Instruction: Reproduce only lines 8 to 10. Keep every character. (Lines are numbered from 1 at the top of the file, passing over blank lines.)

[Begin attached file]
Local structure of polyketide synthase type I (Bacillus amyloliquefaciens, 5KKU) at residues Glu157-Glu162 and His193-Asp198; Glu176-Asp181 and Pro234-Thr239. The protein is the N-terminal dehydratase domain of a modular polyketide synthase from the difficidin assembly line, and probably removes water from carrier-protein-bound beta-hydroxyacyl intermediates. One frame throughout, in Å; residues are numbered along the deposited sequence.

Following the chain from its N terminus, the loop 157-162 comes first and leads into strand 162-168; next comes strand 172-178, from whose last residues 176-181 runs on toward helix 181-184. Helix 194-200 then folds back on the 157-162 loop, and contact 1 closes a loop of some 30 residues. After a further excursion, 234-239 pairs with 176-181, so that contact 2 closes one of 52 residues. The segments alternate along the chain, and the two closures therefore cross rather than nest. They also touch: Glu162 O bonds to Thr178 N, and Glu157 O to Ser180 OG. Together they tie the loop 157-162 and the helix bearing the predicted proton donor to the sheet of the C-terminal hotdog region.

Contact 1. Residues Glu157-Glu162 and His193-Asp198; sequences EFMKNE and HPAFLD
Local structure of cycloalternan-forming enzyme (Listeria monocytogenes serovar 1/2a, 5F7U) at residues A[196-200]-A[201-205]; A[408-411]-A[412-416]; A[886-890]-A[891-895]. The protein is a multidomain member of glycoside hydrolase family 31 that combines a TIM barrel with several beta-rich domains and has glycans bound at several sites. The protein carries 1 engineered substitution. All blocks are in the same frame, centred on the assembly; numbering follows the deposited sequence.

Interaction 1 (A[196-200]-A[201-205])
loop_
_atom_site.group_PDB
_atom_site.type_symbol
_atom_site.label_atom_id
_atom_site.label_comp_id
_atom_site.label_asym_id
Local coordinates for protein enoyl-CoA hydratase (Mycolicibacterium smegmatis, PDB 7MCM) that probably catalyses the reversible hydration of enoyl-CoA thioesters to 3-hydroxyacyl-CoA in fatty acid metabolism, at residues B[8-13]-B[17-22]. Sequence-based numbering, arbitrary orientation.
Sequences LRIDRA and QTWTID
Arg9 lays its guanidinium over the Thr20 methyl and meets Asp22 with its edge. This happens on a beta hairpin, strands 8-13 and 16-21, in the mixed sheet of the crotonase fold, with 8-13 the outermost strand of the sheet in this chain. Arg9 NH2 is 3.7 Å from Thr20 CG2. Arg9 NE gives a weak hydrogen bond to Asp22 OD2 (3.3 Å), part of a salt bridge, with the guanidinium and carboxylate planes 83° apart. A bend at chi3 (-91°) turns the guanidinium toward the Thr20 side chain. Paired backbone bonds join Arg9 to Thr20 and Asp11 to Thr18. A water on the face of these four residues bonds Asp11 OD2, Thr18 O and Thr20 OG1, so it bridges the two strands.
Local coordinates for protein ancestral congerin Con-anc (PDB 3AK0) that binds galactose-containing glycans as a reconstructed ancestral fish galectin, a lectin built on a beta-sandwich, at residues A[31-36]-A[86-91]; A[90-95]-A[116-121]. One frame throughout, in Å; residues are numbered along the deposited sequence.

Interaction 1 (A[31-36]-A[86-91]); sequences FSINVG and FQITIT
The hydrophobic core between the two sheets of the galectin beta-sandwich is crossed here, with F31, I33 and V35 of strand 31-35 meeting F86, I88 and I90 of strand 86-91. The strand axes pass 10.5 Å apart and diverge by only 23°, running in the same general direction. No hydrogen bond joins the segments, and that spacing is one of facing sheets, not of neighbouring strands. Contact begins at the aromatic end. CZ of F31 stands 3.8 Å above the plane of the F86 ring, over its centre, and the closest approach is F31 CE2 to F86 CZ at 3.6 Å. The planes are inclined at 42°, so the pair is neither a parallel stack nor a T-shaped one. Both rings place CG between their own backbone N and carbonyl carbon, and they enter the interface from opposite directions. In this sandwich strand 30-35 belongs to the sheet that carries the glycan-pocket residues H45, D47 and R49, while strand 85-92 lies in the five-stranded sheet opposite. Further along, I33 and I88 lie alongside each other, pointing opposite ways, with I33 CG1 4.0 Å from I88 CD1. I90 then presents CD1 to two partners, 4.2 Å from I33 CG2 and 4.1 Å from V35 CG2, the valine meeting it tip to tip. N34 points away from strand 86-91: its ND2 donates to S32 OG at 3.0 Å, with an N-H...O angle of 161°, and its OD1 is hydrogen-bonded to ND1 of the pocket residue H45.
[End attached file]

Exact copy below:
_atom_site.type_symbol
_atom_site.label_atom_id
_atom_site.label_comp_id